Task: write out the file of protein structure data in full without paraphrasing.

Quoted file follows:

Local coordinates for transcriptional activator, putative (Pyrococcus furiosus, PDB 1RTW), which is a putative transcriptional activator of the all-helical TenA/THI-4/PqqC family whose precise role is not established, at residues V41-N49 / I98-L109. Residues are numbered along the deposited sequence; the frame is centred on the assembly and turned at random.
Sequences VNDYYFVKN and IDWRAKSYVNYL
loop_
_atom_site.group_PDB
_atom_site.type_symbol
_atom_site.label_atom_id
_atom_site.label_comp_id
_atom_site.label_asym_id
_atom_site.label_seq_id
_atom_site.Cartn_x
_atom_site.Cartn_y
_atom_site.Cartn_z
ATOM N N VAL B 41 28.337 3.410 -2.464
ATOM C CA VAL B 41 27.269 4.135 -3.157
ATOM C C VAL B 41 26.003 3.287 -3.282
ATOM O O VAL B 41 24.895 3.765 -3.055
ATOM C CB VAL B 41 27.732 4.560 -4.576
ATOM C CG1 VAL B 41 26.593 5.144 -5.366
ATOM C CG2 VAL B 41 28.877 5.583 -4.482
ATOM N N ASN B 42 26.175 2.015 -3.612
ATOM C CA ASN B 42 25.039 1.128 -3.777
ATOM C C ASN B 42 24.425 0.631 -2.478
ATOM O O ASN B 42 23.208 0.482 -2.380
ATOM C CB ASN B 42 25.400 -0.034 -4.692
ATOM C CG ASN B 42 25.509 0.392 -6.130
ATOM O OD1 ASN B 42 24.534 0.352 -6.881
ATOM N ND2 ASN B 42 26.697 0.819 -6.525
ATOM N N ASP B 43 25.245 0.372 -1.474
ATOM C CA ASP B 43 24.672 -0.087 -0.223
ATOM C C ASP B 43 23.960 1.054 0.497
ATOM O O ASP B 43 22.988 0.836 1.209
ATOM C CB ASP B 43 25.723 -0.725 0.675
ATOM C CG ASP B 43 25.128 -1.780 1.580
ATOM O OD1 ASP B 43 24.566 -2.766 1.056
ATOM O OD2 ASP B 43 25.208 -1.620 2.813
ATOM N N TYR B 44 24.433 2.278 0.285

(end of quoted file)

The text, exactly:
Local coordinates for transcriptional activator, putative (Pyrococcus furiosus, PDB 1RTW), which is a putative transcriptional activator of the all-helical TenA/THI-4/PqqC family whose precise role is not established, at residues V41-N49 / I98-L109. Residues are numbered along the deposited sequence; the frame is centred on the assembly and turned at random.
Sequences VNDYYFVKN and IDWRAKSYVNYL
loop_
_atom_site.group_PDB
_atom_site.type_symbol
_atom_site.label_atom_id
_atom_site.label_comp_id
_atom_site.label_asym_id
_atom_site.label_seq_id
_atom_site.Cartn_x
_atom_site.Cartn_y
_atom_site.Cartn_z
ATOM N N VAL B 41 28.337 3.410 -2.464
ATOM C CA VAL B 41 27.269 4.135 -3.157
ATOM C C VAL B 41 26.003 3.287 -3.282
ATOM O O VAL B 41 24.895 3.765 -3.055
ATOM C CB VAL B 41 27.732 4.560 -4.576
ATOM C CG1 VAL B 41 26.593 5.144 -5.366
ATOM C CG2 VAL B 41 28.877 5.583 -4.482
ATOM N N ASN B 42 26.175 2.015 -3.612
ATOM C CA ASN B 42 25.039 1.128 -3.777
ATOM C C ASN B 42 24.425 0.631 -2.478
ATOM O O ASN B 42 23.208 0.482 -2.380
ATOM C CB ASN B 42 25.400 -0.034 -4.692
ATOM C CG ASN B 42 25.509 0.392 -6.130
ATOM O OD1 ASN B 42 24.534 0.352 -6.881
ATOM N ND2 ASN B 42 26.697 0.819 -6.525
ATOM N N ASP B 43 25.245 0.372 -1.474
ATOM C CA ASP B 43 24.672 -0.087 -0.223
ATOM C C ASP B 43 23.960 1.054 0.497
ATOM O O ASP B 43 22.988 0.836 1.209
ATOM C CB ASP B 43 25.723 -0.725 0.675
ATOM C CG ASP B 43 25.128 -1.780 1.580
ATOM O OD1 ASP B 43 24.566 -2.766 1.056
ATOM O OD2 ASP B 43 25.208 -1.620 2.813
ATOM N N TYR B 44 24.433 2.278 0.285